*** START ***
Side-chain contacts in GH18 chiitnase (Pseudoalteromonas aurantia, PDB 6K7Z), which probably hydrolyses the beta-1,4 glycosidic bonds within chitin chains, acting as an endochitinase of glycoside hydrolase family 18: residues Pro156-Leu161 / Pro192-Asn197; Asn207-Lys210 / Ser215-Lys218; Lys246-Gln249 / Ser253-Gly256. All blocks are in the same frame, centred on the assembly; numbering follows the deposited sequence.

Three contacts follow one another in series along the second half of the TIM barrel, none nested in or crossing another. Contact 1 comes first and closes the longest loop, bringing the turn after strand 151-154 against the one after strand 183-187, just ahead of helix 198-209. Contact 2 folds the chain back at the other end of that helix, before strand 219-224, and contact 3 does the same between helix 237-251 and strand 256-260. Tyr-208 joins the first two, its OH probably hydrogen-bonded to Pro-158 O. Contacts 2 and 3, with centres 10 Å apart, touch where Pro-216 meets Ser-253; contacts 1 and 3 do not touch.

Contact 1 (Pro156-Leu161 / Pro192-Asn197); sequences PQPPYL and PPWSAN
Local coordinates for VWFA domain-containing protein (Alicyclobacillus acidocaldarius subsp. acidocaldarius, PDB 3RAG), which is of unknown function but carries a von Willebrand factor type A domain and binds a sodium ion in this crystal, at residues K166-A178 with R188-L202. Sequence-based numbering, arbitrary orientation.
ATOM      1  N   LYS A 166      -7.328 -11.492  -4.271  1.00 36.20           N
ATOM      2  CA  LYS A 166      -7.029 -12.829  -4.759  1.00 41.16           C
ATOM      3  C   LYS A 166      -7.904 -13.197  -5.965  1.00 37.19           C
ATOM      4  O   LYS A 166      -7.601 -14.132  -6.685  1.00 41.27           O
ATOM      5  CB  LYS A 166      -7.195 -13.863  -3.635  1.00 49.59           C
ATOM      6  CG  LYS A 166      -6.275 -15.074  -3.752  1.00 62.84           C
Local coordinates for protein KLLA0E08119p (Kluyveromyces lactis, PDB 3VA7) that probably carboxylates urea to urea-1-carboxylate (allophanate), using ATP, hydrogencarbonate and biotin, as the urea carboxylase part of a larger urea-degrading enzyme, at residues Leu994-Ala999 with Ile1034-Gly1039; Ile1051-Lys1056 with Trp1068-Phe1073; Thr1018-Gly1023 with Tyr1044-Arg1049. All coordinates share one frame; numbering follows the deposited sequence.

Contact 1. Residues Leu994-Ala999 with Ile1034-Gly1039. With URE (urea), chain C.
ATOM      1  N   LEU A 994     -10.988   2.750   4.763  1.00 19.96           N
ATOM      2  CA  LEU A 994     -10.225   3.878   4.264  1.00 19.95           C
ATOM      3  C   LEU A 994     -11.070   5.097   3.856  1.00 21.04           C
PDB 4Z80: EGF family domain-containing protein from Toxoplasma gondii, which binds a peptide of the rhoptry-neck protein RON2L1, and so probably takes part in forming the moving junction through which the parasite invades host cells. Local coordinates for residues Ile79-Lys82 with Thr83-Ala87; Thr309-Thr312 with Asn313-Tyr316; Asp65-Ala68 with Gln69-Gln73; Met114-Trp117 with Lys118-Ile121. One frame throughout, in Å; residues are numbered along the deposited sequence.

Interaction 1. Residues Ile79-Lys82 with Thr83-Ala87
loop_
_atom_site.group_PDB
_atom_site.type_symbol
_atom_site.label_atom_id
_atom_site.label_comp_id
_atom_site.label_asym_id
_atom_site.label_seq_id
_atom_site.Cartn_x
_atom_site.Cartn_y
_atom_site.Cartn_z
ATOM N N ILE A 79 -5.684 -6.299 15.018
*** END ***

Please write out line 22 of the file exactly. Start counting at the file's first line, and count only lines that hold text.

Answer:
_atom_site.label_comp_id